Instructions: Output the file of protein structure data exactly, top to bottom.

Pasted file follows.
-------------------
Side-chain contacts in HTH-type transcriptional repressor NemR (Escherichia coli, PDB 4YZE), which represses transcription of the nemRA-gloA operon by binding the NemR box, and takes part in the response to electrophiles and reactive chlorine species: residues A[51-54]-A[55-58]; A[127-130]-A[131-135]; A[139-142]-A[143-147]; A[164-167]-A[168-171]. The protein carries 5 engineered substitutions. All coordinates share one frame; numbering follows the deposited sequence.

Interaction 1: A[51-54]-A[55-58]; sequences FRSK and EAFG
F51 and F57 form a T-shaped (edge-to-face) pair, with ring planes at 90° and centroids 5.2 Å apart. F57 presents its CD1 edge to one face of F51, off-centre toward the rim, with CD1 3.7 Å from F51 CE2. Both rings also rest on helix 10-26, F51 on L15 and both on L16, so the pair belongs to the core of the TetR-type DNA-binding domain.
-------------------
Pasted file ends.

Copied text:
Side-chain contacts in HTH-type transcriptional repressor NemR (Escherichia coli, PDB 4YZE), which represses transcription of the nemRA-gloA operon by binding the NemR box, and takes part in the response to electrophiles and reactive chlorine species: residues A[51-54]-A[55-58]; A[127-130]-A[131-135]; A[139-142]-A[143-147]; A[164-167]-A[168-171]. The protein carries 5 engineered substitutions. All coordinates share one frame; numbering follows the deposited sequence.

Interaction 1: A[51-54]-A[55-58]; sequences FRSK and EAFG
F51 and F57 form a T-shaped (edge-to-face) pair, with ring planes at 90° and centroids 5.2 Å apart. F57 presents its CD1 edge to one face of F51, off-centre toward the rim, with CD1 3.7 Å from F51 CE2. Both rings also rest on helix 10-26, F51 on L15 and both on L16, so the pair belongs to the core of the TetR-type DNA-binding domain.